This train of thought suggests that radical empiricism does hold and that there are no genuinely a priori truths that are independent of empirical facts. What other justification do we have for declaring the law of non-contradiction, other than that it appears to hold in our world?
The divide between “by reason” and “by observation”
Let’s return to Hume’s fork, and the divide between knowledge arrived at by reasoning, and knowledge arrived at by observation. If we accept what I’ve argued above, does anything remain of this distinction?
Knowledge “by reasoning” would then mean knowledge arrived at by consulting our neural-network model of how things work, complete with its encoded logic and mathematics. That is indeed a very good way of knowing; indeed having the world-model available to consult, in order to use the knowledge as an input to decision making, is exactly why evolution has equipped us with brains.
Thus, in order to know how many sheep we would have if we combine our own flock of 15 sheep with our brother’s flock of 17, we do not have to merge the flocks and then count them, we can simply reason it.
The brain is the product of a long history of contact with the world (over evolutionary time and over our own development from an embryo) and has distilled all of that observational knowledge into a handy ready-reckoner that we can consult to get an answer without actually having to do the observation.
Thus the knowledge that the combined flock will be 32 sheep is then not empirical, since it was attained by reasoning rather than observation. Is that, then, a priori knowledge?
Now let’s consider that we are standing on the edge of a cliff. We know that if we step forward we will fall and go splat. Yet, we have not observed that event. Our knowledge of it again comes from reasoning, from consulting our ready-reckoner brain. The knowledge here is again about how the world works, and is again a product of a long history of experience of the world.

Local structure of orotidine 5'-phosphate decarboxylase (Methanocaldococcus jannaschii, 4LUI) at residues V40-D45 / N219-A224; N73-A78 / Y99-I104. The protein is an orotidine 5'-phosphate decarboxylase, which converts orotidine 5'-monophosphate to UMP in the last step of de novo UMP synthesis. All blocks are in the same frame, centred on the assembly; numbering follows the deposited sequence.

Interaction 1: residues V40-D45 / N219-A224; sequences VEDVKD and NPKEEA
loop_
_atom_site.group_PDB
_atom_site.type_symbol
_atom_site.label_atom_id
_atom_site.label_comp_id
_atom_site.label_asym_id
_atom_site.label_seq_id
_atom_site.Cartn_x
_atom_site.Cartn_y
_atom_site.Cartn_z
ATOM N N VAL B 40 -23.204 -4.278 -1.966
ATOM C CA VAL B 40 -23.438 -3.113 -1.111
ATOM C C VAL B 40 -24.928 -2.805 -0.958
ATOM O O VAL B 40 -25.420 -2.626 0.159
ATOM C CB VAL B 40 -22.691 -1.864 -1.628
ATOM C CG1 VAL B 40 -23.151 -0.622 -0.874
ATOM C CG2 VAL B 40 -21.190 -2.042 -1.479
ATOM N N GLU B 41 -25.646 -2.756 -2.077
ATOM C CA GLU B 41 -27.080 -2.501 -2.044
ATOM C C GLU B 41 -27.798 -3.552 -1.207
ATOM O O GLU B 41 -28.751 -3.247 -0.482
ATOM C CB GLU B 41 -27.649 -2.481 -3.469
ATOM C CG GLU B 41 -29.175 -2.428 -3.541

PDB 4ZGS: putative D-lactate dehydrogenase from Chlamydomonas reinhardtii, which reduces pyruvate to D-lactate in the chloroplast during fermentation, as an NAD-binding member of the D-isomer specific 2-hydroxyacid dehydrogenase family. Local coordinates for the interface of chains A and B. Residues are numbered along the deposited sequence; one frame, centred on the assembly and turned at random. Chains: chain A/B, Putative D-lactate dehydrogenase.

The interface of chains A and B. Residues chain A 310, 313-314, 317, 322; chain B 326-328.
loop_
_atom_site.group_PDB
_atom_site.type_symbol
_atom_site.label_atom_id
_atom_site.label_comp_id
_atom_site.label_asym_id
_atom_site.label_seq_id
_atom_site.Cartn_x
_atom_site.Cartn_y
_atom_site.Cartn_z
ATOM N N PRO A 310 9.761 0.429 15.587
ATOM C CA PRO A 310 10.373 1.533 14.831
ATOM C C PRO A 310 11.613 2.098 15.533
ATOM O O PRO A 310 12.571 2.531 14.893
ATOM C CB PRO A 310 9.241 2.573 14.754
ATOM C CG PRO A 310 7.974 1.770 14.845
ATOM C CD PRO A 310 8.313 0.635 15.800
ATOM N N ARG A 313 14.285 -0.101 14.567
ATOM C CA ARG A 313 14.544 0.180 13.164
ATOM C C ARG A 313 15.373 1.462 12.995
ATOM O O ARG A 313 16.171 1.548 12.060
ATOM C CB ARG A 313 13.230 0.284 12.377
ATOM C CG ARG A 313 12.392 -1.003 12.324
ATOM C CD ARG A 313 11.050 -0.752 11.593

I don’t see any epistemological difference between this knowledge about the effect of gravity, and the above knowledge that 15 + 17 = 32. The first is from laws of physics and the second from axioms of maths. Yet, traditionally, maths would go in the “a priori” bin and our knowledge of gravity in the “a posteriori” bin.
Now let’s suppose that we have encountered the big man with the spear. We know that if we go and thump him on the nose he might be angry and thus that thumping him may well be a bad idea. Yet, we have not observed that man before, and have not observed what happens when he is thumped on the nose. Therefore we have no empirical knowledge of him. What we’ve done is consult our ready-reckoner brain, and the fact that people get angry when thumped on the nose is one of those regularities of nature that has been encoded, by long experience of nature, in the brain.
So, our knowlege that thumping the guy is a bad idea is “by reasoning” and not by observation. It is “by reasoning” in exactly the same way that knowing how to add the numbers 15 and 17 is “by reasoning”, namely it is done by thinking with our world-model brain — though that world-model brain is of course entirely a product of contact with the world.